Other than that, I'm really intrigued to see what this who exactly Missy is.  The other interesting thing is that, from the trailer, it seems that we're going to see Kate Stewart and her trusty sidekick, Osgood, once again.  Judging from the scene in "Day of the Doctor" where Kate Stewart says that she's already given Clara security clearance because of her last visit to UNIT, I'm guessing that this episode is actually going to take place earlier in Kate and Osgood's timeline than "Day of the Doctor."  I also think that my friend Dawn's theory that Osgood is actually Clara's long lost sister is going to eventually turn out to be true.

But what I'm possibly most intrigued about, other than Missy's identity of course, is why Clara is acting so odd in the trailer, taunting the Doctor, and telling him that Clara Osborne never existed.  Clearly, Missy is the woman from the shop who brought the Doctor and Clara together, and the one who placed the ad in "Deep Breath" that brought them back together.  Does she have some sort of hold over Clara that's causing her to turn on the Doctor?  Or has she just become so infuriated with the Doctor's actions from this season that she's snapped and turned on him?  Frankly, I wouldn't blame her if she did.  And why does Missy so want Clara and the Doctor to be together?  Seeing as how she seems to be evil, and Clara saved the Doctor's life, putting the two of them together seems to be counterproductive.

I've been told that, in the UK, Halloween is celebrated, but that it's not as big of a holiday as in the US, hence why there are no Halloween specials or Halloween themed episodes of Doctor Who.  But, in a way, this feels like a nice Halloween-ish themed episode.  The Cybermen are back, they have a mysterious new leader, and they're harvesting the graves of the Earth.  Sounds like a big, fun, rollicking, scary Doctor Who adventure!

Wednesday, October 29, 2014

Thy Fearful Symmetry; or A Series of Catastrophes: An Overanalysis of "In the Forest of the Night"

Into the woods, then out of the woods, and home before dark...
Tyger Tyger, burning bright,
In the forests of the night;
What immortal hand or eye,
Could frame thy fearful symmetry?

In what distant deeps or skies.
Burnt the fire of thine eyes?
On what wings dare he aspire?
What the hand, dare seize the fire?

And what shoulder, & what art,
Could twist the sinews of thy heart?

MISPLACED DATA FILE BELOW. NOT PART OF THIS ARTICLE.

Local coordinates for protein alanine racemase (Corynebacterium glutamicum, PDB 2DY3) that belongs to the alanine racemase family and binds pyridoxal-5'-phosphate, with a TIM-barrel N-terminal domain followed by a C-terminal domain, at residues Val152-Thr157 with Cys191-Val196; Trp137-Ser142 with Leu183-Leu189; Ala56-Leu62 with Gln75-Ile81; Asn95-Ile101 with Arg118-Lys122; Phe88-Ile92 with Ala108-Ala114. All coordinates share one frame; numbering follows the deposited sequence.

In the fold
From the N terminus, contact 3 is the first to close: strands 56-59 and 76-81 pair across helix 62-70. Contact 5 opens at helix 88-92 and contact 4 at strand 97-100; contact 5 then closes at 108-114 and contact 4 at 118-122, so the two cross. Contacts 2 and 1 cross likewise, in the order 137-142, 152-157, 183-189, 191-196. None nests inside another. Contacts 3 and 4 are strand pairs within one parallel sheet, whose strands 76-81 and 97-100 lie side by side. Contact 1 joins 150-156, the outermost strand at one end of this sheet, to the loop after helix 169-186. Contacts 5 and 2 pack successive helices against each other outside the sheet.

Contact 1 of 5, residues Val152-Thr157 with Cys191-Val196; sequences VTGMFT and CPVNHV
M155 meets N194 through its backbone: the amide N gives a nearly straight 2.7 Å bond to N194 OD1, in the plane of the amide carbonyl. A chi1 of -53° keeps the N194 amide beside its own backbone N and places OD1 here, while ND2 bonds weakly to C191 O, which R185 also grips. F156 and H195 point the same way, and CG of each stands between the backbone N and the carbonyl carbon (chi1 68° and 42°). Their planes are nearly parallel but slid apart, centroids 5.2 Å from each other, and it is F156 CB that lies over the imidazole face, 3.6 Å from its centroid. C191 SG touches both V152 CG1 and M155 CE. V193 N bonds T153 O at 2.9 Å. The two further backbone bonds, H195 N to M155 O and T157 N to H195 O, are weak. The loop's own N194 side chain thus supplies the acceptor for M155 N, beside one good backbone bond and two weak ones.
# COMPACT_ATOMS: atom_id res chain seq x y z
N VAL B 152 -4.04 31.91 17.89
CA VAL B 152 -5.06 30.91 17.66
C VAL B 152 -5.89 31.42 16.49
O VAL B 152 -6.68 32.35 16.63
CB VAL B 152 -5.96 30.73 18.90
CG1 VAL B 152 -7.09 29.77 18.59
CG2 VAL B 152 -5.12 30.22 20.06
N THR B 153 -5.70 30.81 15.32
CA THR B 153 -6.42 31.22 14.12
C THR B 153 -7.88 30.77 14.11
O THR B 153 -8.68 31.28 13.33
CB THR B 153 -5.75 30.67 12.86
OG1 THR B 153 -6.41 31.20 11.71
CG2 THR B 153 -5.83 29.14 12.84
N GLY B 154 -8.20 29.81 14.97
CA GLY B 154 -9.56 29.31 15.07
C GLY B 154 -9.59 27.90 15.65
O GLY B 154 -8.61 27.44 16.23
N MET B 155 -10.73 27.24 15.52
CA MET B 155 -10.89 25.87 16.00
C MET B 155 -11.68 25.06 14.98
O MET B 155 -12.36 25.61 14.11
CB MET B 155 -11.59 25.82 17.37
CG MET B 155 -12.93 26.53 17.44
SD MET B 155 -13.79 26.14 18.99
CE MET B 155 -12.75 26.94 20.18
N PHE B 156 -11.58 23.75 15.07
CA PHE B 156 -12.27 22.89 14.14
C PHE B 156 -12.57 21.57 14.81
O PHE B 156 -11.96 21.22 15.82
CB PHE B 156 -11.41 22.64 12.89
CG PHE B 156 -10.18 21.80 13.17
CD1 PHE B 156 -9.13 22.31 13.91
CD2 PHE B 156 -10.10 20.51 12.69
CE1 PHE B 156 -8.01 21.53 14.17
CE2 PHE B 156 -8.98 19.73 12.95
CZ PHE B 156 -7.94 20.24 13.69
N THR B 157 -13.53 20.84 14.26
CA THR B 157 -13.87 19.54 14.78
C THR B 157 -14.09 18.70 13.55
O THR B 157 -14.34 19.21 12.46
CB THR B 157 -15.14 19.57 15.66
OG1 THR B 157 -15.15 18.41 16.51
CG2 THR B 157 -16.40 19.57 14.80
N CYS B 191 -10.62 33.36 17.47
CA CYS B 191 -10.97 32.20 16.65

And when thy heart began to beat,
What dread hand? & what dread feet?

What the hammer? what the chain,
In what furnace was thy brain?
What the anvil? what dread grasp,
Dare its deadly terrors clasp!

When the stars threw down their spears
And water'd heaven with their tears:
Did he smile his work to see?
Did he who made the Lamb make thee?

Tyger Tyger burning bright,
In the forests of the night:
What immortal hand or eye,
Dare frame thy fearful symmetry?

        -The Tyger by William Blake

This season has been one hell of a ride so far.  Last season was, by and large, a dreary, muddled mess of a season, and a seriously lackluster season with which to say goodbye to as brilliant of a Doctor as Matt Smith.  The injection of a new Doctor (despite being the one who replaced my all time favorite Doctor) has been just what this show needed.  A rip-roaring, fun, exciting season, this year we've been through one of the most imaginative years of the entire Doctor Who franchise.  This episode, though, felt much like a throw away.  It reminded me of what happens when I leave my blog to the last minute on Saturday morning and I want to make my self-imposed deadline of posting my blog before the new episode airs:  I don't really always get to put as much into it as I really wanted to.  This episode lacks any real peril.  Even the other episodes I criticized this season ("Into the Dalek," "Mummy on the Orient Express") were, at the very least, far more ambitious than this episode.  Trees taking over the Earth is hard to make scary unless the trees look like the Ents from Lord of the Rings or Groot from Guardians of the Galaxy, but even still, I feel like a little more effort could have been made to make this story more interesting.  Even the animals that had escaped from the zoo, apparently, and were now loose in the worldwide forest didn't make this "crisis" feel scary.  But, as someone else pointed out to me online, it's a testament to the quality of this season that the season's obvious lowest point was still pretty entertaining.  While the plot remains rather uninteresting, the episode is peppered with some truly brilliant dialogue and one-liners.  As we barrel ever faster towards the big 2-part finale, the high quality of the episodes from this season give me a lot of hope that we're heading into something really special.